Laser illumination of commercial airplanes is a growing threat to operational safety, and the number of incidents
is increasing. The U.S. Federal Aviation Administration (FAA) laser-incident database contains more than 3,200 reports of incidents since 2004 and provides information on the locations, altitudes, color of light, and phases of flight that show the most activity. By knowing how the laser affects the eye and following recommended procedures, pilots can reduce this safety threat.
By Peter A. Derenski, Technical Fellow, Human Systems Integration
Flight crew exposure to a strong laser light source can result in flash blindness and afterimages.
A growing threat to air transportation safety involves laser pointers directed at commercial airplanes by people near flight routes and airports. Because laser light can distract flight crews and damage eyes, the commercial aviation industry needs to be aware of the threat posed by laser illumination, the protective technologies available and their effects on flight deck lighting, and the recommended defensive procedures for pilots to follow. This article describes typical laser incidents, discusses laser properties and effects on eyesight, and provides recommendations for mitigating the effects of laser illumination.
Laser illumination incidents
Lasers are a source of collimated, monochromatic, coherent light that can travel long distances with very little loss of intensity. This coherent property is what allows a laser to maintain a narrow, high-powered beam over long distances. Lasers are available in a variety of colors, intensities, and power outputs. Green lasers, which have become increasingly more affordable, have been reported in more than 90 percent of the documented laser incidents.
There was a time when the only lasers pilots needed to worry about came from Las Vegas hotels or a light show at one of the Disney properties (see fig. 1). But small laser pointers have been available to the public for quite some time, and their number is increasing as they become more affordable.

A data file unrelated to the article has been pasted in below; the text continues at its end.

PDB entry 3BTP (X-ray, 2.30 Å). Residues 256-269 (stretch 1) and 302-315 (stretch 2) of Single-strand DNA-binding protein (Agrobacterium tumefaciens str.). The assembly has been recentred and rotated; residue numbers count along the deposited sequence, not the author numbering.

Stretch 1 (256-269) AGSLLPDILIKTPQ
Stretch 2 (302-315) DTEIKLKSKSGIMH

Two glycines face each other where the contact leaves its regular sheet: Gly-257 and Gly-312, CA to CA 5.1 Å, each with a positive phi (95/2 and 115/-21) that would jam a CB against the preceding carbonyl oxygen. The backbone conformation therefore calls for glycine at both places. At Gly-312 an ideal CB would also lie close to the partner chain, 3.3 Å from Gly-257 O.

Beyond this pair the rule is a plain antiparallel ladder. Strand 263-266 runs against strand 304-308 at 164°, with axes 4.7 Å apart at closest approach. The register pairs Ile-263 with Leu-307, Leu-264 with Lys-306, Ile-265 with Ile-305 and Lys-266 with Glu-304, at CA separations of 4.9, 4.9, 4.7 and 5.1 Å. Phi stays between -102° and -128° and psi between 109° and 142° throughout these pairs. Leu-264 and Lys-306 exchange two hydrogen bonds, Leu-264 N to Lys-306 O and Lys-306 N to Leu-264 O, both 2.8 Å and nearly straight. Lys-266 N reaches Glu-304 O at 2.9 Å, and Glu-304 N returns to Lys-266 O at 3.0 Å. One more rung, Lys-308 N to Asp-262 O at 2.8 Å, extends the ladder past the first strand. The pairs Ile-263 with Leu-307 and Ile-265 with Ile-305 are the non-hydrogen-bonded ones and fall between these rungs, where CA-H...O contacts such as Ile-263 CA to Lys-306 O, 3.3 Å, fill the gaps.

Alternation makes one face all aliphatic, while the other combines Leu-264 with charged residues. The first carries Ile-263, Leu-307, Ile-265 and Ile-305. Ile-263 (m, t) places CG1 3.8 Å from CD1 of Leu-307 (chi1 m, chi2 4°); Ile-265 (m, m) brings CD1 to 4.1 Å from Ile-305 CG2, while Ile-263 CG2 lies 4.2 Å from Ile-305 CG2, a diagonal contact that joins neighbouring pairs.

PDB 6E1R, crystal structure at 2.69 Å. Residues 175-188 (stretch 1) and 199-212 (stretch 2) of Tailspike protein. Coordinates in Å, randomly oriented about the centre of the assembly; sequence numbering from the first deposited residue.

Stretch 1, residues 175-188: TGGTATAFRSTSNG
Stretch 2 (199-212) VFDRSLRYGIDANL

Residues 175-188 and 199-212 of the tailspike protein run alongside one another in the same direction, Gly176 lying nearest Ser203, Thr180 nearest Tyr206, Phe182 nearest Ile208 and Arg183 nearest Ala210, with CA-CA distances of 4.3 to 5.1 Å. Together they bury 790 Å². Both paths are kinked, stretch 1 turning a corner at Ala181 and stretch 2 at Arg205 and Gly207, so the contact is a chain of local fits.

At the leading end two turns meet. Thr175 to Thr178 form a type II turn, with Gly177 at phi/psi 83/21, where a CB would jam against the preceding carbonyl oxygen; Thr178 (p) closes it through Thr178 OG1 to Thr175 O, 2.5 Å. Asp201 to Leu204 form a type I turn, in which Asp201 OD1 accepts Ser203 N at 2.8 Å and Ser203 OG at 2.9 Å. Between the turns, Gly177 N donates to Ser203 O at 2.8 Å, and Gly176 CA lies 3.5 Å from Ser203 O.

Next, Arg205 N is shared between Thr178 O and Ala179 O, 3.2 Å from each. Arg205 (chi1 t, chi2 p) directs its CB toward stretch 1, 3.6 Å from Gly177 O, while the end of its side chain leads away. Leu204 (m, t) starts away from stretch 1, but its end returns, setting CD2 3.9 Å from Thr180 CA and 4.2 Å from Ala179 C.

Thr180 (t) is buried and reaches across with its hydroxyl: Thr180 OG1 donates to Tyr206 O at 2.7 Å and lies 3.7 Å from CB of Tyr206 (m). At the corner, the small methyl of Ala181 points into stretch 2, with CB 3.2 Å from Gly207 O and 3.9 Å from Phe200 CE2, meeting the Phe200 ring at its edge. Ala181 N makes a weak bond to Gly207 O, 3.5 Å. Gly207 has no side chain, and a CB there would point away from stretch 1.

Until recently, the expense of lasers had limited their use to professional shows, but lower prices on handheld laser pointers have made this type of device widely available. (Photo courtesy of Dr. Leon McLin.)
Since Advisory Circular 70-2 on Reporting of Laser Illumination of Aircraft was published by the FAA in late 2004, more than 3,200 laser incidents have been reported within the United States, along with hundreds more internationally. A laser illumination incident begins quite suddenly as the flight deck is filled with a bright light. The glare makes it difficult to concentrate on the flight instruments and can remove the crew’s visual references with the runway environment, making pilots unsure of their position relative to the runway and the ground. According to the FAA incident database, 50 percent of reported incidents occurred at 5,000 feet or below and usually during evening hours. Some incidents have been reported during cruise at much higher altitudes. The western Pacific region of the United States has had the greatest number of reports, with the highest number of incidents occurring in the San Jose and Los Angeles areas.